Its so great to see what pure joy looks like. Everytime they pull out a survivor, their faces are so radiant one would almost forget the sorrow for a second. Its beautiful to witness humans exulting in the life of other humans. Hard to describe…

  • http://www.savkobabe.blogspot.com Gayle Miller

    Prayer is the best gift we can give them. But if you possibly can manage it, even $1 will help a lot. Remember, most of these people exist on $300 per year!

    If God has blessed you with a good job, then perhaps you can and will give more. I know I will. If you love and appreciate The Anchoress, you will give more. I know I did.

  • Clare Krishan

    Re: my comments about lack of activity in other locations (some NOT in devastated areas of Haiti with their own functioning hospitals still not receiving evacuees) Hero of Katrina has a countervailing opinion on the govt.”s “wishful thinking”
    “5:15 p.m. — Retired U.S. Lt. Gen. Russel Honoré, who led relief efforts for Hurricane Katrina in 2005, has expanded on comments he made to CNN yesterday about his belief that the most vulnerable in the earthquake zone should be evacuated. “I don’t know if the flow of supplies can keep up with demand, unless we evacuate the injured, elderly, pregnant women, babies, and the disabled,” he said Wednesday. “It is wishful thinking to add more hospitals. We need to think how these airplanes can leave with patients to the U.S. and other countries to be distributed to hospitals to stabilize them.”

    I reiterate “central planning” is socialist in nature, we need to devolve the center of power to the regions… and give the resources to Haitians to do the tasks too – if they can line up in a queue to receive aid, they can man human “conveyor belts” in the other direction distributing materiell pico a pico, mano a mano… peu en peu. Get Staples or Office Depot to color laserprint some sticky labels for folks to append to t-shirts signifying those who take on the fraternal responsibility of helping their fellow citizens “Home Front Disaster volunteer” – if they offer their home to assist the homeless:


    And put the soldiers with the rifles away, the ‘toys for the boys’ are getting a little “old” – they have camps full of tents and food and are fine and healthy – yet the vulnerable folks are still abandoned – no food, no water, no medical supplies… its maddening ! Inefficient government bureaucracy in overdrive is not a nice thing to put on display for the whole world
    to watch…

  • Clare Krishan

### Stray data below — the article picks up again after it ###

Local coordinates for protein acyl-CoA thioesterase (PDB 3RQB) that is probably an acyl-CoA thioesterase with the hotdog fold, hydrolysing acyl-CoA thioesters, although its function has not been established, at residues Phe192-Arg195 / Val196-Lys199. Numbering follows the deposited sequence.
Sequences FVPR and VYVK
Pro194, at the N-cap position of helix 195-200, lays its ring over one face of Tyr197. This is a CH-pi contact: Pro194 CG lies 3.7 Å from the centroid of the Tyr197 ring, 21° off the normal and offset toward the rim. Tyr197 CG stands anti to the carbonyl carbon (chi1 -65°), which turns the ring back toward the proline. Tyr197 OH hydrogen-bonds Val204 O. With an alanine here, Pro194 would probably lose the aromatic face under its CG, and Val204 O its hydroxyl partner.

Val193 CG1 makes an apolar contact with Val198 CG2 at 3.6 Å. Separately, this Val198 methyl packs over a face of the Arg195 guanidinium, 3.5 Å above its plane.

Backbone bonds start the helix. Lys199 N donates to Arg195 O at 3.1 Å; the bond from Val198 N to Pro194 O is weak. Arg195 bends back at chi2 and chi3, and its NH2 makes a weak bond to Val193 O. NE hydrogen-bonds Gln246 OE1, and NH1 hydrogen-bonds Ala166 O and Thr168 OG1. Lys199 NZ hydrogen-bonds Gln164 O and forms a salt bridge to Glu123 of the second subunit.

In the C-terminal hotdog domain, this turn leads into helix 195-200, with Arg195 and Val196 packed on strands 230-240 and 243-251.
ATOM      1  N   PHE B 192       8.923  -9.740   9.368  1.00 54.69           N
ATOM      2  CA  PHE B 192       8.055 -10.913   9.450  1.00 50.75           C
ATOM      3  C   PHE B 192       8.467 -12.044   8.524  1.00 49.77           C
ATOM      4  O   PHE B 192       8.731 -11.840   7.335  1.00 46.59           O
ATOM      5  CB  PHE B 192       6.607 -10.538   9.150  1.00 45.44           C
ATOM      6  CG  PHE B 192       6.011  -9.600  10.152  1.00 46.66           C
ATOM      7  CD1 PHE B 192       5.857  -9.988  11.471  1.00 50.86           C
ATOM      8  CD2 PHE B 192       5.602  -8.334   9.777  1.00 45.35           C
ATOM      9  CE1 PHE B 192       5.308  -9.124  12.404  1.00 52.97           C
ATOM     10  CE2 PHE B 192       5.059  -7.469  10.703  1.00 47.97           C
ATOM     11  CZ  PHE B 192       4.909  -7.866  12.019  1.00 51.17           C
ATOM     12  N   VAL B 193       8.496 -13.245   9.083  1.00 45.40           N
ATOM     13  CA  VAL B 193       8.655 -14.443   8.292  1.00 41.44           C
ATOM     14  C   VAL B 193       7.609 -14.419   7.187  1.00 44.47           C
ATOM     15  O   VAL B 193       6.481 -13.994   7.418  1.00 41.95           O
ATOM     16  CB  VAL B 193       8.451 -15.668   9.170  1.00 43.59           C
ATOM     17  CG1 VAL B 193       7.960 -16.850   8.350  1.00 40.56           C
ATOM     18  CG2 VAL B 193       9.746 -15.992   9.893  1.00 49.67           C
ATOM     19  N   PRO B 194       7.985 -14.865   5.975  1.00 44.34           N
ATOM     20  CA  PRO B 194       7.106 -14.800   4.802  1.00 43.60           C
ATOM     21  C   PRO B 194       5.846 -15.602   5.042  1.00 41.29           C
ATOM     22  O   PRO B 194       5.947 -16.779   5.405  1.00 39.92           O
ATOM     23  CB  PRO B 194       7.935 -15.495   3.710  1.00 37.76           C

my bad missing citation for Gen. Honore quote:
    and photo of disciplined queuing… not looting

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  • Mary Artis

    My heart breaks for the Haitian people. Do not become discouraged. God is actively at work sustaining the lives of many who have been trapped beyond the length of time they “should be able to live”. Keep digging in the rubble for survivors, for as your faith is, so will be done unto you! I’ve been helping to pray God would keep many alive till help comes to them. Don’t listen to the “experts” who it appears, prefer to walk by “on the other side of the street” i.e. “The Good Samaritan”. I saw a distraught Father & Mother tonight on O’Reilly begging for the Hotel Montana to be thoroughly searched with heavy equipment. They are missing a son and daughter. It grieves me to see masses of healthy young men wandering around in shock or looting in fear. I’ve been praying for angels to go to them and organize them into teams of workers, promising them if they will dig, they will find! God’s children must have faith! The greater our faith, the less our fear. God does love the people of Haiti, and will rebuke the forces of evil as Jesus did on the Sea of Galilee, “Peace be Still”, and there was a “Great Calm”.
    God Bless you, strengthen you, and sustain you during these difficult days! In Jesus name, and for His sake, Amen

  • http://www.aol.com exhelodrvr

    You don’t seem to appreciate the level of destruction there, the difficulty that causes with transporting anything anywhere, and the limitations on providing supplies via helicopter.

    “And put the soldiers with the rifles away, the ‘toys for the boys’ are getting a little “old””
    Funny, since the U.S. military showed up with their weapons, there has been a significant decrease in the theft of supplies.